China has sent a chilling warning to the Five Eyes, including New Zealand, after the group expressed "serious concern" at the Middle Kingdom's Hong Kong policy.
The Five Eyes intelligence sharing alliance - composed of Australia, Canada, New Zealand, the United Kingdom and the United States - released a joint statement on Thursday critical of Beijing for imposing new rules allowing the disqualification of elected lawmakers in Hong Kong.
"China's action is a clear breach of its international obligations under the legally binding, UN-registered Sino-British Joint Declaration. It breaches both China’s commitment that Hong Kong will enjoy a 'high degree of autonomy', and the right to freedom of speech," the statement says.
"The disqualification rules appear part of a concerted campaign to silence all critical voices following the postponement of September’s Legislative Council elections, the imposition of charges against a number of elected legislators, and actions to undermine the freedom of Hong Kong’s vibrant media."
It's the latest move by China to crack down on the independence movement in Hong Kong after it introduced a new national security law in July that gave Beijing greater influence in the financial hub's judicial system.
Pro-democracy legislators announced they were resigning last week after four colleagues were disqualified for calling for foreign governments to impose sanctions on China.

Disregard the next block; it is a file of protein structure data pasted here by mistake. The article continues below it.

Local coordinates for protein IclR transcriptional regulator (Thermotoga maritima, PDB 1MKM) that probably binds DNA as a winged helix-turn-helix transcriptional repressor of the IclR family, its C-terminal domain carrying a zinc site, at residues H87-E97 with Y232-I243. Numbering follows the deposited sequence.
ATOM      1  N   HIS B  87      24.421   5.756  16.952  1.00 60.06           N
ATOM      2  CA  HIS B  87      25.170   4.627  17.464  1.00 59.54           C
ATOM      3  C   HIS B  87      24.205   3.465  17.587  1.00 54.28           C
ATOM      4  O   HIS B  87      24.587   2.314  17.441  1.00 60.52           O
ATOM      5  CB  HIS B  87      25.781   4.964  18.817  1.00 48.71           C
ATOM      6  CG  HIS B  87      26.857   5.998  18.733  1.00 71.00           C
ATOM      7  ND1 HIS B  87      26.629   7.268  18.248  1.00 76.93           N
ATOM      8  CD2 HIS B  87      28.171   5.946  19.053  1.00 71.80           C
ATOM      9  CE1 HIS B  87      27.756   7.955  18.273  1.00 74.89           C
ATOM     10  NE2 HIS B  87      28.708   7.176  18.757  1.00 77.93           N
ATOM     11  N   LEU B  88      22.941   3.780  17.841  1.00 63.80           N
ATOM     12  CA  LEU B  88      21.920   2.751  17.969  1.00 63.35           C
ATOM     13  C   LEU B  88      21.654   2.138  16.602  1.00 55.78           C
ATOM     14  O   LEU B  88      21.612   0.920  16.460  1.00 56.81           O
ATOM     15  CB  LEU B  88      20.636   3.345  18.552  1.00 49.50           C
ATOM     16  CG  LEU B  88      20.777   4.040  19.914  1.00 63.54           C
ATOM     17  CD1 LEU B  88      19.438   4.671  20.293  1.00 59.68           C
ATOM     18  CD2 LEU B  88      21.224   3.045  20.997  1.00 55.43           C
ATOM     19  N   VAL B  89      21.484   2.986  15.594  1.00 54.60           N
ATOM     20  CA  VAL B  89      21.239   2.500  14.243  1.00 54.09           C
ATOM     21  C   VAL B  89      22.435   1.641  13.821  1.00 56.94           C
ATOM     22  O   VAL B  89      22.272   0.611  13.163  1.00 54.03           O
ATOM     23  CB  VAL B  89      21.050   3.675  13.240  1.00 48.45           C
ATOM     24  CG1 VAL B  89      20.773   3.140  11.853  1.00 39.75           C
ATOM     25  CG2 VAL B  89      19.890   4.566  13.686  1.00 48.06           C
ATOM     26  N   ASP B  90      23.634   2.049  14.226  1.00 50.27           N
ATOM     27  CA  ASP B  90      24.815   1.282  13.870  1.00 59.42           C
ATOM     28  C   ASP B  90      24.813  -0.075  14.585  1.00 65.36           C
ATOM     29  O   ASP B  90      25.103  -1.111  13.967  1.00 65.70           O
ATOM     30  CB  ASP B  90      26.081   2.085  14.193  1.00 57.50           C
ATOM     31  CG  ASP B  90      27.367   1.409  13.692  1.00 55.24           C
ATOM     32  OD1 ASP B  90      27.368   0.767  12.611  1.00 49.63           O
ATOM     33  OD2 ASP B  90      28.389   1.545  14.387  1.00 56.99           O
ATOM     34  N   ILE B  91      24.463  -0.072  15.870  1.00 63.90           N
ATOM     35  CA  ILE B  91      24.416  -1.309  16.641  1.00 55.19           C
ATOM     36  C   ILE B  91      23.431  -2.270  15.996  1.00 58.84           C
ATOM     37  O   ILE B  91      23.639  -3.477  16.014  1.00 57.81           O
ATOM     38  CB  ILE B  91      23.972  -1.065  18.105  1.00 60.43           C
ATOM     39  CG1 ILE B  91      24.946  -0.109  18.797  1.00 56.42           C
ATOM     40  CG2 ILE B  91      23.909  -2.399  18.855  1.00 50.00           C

China has now hit back at the Five Eyes, including with a warning to "be careful".
"The Chinese people will not provoke troubles, but we never flinch when trouble comes our way. No matter how many eyes they have, five or ten or whatever, should anyone dare to undermine China's sovereignty, security and development interests, be careful not to get poked in the eye," Chinese Foreign Ministry spokesperson Zhao Lijian said on Friday morning.
"We deplore and firmly oppose relevant country's finger-pointing over China's Hong Kong affairs, which is a flagrant violation of international law and basic norms governing international relations."
Zhao said the new rule was an "inherent requirement of upholding and improving the system of 'one country, two systems' and a necessary step to maintain the rule of law and constitutional order in the HKSAR. This is legal, reasonable and unchallengeable".
He then goes on to stress that Hong Kong is part of China and "will never allow anyone" who supports the independence movement to "manage or govern Hong Kong".
"It is only natural that those who love the country and Hong Kong should govern Hong Kong, while those anti-China disruptors who stir up troubles in Hong Kong should be knocked out."
In July, New Zealand suspended its extradition agreement with Hong Kong in light of the contentious national security law being passed. China responded by suspending the city's deal with Aotearoa and accusing New Zealand of "gross interference".
Speaking to Newshub Nation, then-Foreign Affairs minister Winston Peters called on China to honour the 'one country, two systems' guarantee set out in 1997 when Hong Kong was transferred to the Middle Kingdom.
"To say it's an interference from New Zealand or other countries is really a massive misuse of language. It's nothing of the sort. What we're saying is, 'We trusted you in your commitment of 1997. Please honour it, and if you do, we will review our position.'"